Accident and emergency hospital services should be returned to Crawley, according to one of the Labour parliamentary candidates.
Marina Ahmad, who grew up in Southgate and went to Thomas Bennett Community College, is hoping to contest the next general election as Labour’s Parliamentary candidate.
She is a community development worker facilitating parenting classes for families in challenging situations, having also previously worked as a child literacy worker in Bangladesh.
Ms Ahmad, who trained as a barrister, stood as a parliamentary candidate in Beckenham in 2015, and contested the 2016 Greater London Assembly elections.
Four others have already announced they are standing: Nona Buckley-Irvine, Crawley Constituency Labour Party’s agent for June’s general election; Dan Dobson, a Labour Party activist and trade unionist; Michael Jones, a Crawley Borough and West Sussex county councillor; and Peter Lamb, leader of the borough council.
The town elected a Labour MP from 1997-2010 but since then Conservative Henry Smith has represented Crawley in Parliament.
Ms Ahmad’s father Kabir Ahmad, was the owner of the then landmark, Taj Mahal restaurant in the High Street until retiring in 2004.
She and her husband, who is a GP and worked at Crawley Hospital, have two daughters.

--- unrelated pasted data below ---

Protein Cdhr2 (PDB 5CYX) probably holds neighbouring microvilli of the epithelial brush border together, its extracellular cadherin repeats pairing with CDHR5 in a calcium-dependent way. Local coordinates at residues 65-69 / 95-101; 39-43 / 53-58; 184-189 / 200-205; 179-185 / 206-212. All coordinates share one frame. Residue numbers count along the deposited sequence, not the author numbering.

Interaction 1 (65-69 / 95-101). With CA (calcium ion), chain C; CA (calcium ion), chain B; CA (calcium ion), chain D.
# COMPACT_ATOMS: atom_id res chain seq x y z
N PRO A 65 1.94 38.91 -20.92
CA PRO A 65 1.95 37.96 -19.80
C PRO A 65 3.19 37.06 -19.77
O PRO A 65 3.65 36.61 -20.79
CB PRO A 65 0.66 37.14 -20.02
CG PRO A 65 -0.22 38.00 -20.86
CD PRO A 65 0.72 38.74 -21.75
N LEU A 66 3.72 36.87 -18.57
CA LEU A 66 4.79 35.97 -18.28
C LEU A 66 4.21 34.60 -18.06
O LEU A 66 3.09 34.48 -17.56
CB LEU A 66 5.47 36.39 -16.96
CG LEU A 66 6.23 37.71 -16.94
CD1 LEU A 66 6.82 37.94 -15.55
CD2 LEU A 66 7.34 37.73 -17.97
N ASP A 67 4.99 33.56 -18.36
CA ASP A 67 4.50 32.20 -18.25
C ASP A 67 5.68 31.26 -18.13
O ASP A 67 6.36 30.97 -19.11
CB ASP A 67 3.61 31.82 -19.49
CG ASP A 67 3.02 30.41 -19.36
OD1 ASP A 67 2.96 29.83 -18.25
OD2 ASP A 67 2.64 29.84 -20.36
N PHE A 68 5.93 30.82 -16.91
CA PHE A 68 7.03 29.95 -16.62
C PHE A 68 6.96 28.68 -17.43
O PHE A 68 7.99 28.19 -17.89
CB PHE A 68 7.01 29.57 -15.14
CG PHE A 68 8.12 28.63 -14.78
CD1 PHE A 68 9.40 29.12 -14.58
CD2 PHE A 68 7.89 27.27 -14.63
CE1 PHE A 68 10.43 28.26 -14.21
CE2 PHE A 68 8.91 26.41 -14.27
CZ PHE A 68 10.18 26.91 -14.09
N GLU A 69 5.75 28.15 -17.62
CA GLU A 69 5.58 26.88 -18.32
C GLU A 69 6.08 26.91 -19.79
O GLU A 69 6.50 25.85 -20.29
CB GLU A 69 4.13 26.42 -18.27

She said: “Councils must be enabled to start building homes again. Housing and infrastructure capacity go hand in hand, I will work with town planners for the best solutions in Crawley.
“When I speak to Crawley residents, they still want an A&E department in Crawley. Putting aside the politics, I want to look at this issue again. I grew up with my local A&E department in Crawley Hospital, people want it, it’s needed.”
Ms Ahmad added: “As a working mum, I genuinely know how hard it can be. Finding affordable, quality childcare, balancing budgets, juggling work and family needs and school and extra curricular activities.
“School mums regard me as ‘one of us’ and vote for me because they know I understand their concerns and frustration. Crawley parents are angry over affordable childcare, schools funding cuts and the crisis in schools places.”
She also called for more resources for young people and a focus on growing the local economy.